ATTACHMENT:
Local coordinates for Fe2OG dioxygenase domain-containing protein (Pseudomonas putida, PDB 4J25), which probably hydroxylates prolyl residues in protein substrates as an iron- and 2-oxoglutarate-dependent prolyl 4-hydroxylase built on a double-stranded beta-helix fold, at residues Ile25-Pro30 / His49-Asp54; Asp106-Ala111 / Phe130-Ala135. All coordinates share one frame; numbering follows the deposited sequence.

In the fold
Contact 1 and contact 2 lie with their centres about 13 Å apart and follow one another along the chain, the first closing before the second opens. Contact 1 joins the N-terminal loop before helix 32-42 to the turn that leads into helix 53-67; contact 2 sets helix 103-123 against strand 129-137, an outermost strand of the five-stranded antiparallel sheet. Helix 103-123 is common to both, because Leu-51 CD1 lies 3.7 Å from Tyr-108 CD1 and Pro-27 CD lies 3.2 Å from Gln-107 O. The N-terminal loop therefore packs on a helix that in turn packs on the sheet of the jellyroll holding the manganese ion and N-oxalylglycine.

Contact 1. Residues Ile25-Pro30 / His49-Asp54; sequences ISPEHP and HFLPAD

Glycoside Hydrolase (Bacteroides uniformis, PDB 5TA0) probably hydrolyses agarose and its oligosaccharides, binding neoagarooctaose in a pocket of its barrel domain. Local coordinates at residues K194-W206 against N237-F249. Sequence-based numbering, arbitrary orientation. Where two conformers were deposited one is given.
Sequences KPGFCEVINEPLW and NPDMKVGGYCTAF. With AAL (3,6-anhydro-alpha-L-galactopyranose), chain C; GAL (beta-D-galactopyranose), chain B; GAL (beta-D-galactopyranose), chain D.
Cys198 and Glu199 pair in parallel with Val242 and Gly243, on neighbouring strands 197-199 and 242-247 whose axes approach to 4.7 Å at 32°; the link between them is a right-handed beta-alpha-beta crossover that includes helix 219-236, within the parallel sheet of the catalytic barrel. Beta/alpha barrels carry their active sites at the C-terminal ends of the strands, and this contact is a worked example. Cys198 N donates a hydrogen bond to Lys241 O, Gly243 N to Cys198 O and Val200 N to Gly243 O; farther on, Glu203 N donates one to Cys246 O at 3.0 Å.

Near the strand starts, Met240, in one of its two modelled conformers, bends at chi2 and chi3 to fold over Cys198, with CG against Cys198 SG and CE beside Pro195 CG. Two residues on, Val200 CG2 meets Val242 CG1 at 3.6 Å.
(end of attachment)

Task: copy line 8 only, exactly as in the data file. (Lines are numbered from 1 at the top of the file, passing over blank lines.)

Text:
Near the strand starts, Met240, in one of its two modelled conformers, bends at chi2 and chi3 to fold over Cys198, with CG against Cys198 SG and CE beside Pro195 CG. Two residues on, Val200 CG2 meets Val242 CG1 at 3.6 Å.